It becomes all the more important to think about the politics of exuberant identification with the election of Obama when we consider that support for Obama has coincided with support for conservative causes. In a way, this accounts for his "cross-over" success. In California, he won by 60% of the vote, and yet some significant portion of those who voted for him also voted against the legalization of gay marriage (52%). How do we understand this apparent disjunction? First, let us remember that Obama has not explicitly supported gay marriage rights. Further, as Wendy Brown has argued, the Republicans have found that the electorate is not as galvanized by "moral" issues as they were in recent elections; the reasons given for why people voted for Obama seem to be predominantly economic, and their reasoning seems more fully structured by neo-liberal rationality than by religious concerns. This is clearly one reason why Palin's assigned public function to galvanize the majority of the electorate on moral issues finally failed. But if "moral" issues such as gun control, abortion rights and gay rights were not as determinative as they once were, perhaps that is because they are thriving in a separate compartment of the political mind. In other words, we are faced with new configurations of political belief that make it possible to hold apparently discrepant views at the same time: someone can, for instance, disagree with Obama on certain issues, but still have voted for him. This became most salient in the emergence of the counter Bradley-effect, when voters could and did explicitly own up to their own racism, but said they would vote for Obama anyway. Anecdotes from the field include claims like the following: "I know that Obama is a Muslim and a Terrorist, but I will vote for him anyway; he is probably better for the economy." Such voters got to keep their racism and vote for Obama, sheltering their split beliefs without having to resolve them.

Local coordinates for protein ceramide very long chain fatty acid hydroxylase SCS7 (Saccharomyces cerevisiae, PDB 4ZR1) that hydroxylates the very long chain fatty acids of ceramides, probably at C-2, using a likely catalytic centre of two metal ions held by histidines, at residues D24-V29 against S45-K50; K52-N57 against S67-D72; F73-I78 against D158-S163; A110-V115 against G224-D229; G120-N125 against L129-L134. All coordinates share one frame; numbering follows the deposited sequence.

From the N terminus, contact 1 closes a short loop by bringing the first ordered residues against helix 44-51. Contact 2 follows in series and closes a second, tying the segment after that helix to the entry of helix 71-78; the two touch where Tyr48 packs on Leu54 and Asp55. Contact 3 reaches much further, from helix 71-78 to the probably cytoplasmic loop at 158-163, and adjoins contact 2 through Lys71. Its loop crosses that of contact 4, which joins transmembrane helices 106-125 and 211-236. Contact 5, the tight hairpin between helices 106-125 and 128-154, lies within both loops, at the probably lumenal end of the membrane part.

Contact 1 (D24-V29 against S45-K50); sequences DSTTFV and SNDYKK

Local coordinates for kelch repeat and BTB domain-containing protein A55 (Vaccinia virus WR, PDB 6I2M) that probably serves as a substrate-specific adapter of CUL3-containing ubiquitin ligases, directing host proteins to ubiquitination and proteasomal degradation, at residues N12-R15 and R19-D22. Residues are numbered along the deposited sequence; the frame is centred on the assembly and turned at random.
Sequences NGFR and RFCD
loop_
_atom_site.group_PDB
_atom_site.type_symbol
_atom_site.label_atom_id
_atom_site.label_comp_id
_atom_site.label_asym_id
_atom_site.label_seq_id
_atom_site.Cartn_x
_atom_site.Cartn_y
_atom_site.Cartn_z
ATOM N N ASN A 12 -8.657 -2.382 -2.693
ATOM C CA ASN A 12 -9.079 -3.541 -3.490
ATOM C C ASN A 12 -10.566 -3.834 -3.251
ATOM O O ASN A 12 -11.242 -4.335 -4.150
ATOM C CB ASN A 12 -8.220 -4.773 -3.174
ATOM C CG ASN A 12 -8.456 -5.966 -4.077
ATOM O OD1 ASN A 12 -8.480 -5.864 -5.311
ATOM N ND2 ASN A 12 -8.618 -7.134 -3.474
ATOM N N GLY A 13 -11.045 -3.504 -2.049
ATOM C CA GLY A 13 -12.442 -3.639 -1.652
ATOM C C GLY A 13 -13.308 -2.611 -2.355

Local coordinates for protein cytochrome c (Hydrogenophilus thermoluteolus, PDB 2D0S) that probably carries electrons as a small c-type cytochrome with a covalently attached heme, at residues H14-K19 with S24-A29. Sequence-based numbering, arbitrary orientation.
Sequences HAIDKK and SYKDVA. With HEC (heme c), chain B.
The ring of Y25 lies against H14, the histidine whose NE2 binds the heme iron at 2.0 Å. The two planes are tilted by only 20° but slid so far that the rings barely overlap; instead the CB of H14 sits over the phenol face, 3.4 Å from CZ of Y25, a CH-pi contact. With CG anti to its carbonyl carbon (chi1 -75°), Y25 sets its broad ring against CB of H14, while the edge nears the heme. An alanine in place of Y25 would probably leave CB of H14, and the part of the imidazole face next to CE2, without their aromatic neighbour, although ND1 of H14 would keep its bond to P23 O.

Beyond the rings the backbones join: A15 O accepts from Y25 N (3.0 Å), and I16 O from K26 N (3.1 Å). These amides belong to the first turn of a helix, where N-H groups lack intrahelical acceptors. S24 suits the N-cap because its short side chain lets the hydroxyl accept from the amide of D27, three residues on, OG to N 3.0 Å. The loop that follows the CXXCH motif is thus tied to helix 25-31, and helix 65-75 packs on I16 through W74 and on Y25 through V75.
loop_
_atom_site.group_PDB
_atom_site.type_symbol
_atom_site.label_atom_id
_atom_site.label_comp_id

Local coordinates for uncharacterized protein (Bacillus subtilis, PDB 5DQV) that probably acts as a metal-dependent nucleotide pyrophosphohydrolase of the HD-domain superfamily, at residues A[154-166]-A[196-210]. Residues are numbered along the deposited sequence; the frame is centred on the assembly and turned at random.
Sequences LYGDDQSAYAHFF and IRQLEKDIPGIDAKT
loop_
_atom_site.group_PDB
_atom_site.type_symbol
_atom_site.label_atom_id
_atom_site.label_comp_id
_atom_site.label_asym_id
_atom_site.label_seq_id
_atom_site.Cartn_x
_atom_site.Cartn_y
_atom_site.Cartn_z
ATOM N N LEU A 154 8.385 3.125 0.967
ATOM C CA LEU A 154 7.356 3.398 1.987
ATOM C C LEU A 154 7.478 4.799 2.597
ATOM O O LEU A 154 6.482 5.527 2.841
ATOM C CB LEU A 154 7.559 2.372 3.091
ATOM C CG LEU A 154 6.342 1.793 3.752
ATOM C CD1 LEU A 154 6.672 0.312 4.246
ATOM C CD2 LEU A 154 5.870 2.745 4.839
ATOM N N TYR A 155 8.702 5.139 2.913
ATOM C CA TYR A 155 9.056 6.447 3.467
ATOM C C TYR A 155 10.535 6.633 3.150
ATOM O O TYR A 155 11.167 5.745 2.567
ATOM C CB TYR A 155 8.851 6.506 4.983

Along with strong economic motivations, less empirically discernible factors have come into play in these election results. We cannot underestimate the force of dis-identification in this election, a sense of revulsion that George W. has "represented" the United States to the rest of the world, a sense of shame about our practices of torture and illegal detention, a sense of disgust that we have waged war on false grounds and propagated racist views of Islam, a sense of alarm and horror that the extremes of economic deregulation have led to a global economic crisis. Is it despite his race, or because of his race, that Obama finally emerged as a preferred representative of the nation? Fulfilling that representative-function, he is at once black and not-black (some say "not black enough" and others say "too black"), and, as a result, he can appeal to voters who not only have no way of resolving their ambivalence on this issue, but do not want one. The public figure who allows the populace to sustain and mask its ambivalence nevertheless appears as a figure of "unity": this is surely an ideological function. Such moments are intensely imaginary, but not for that reason without their political force.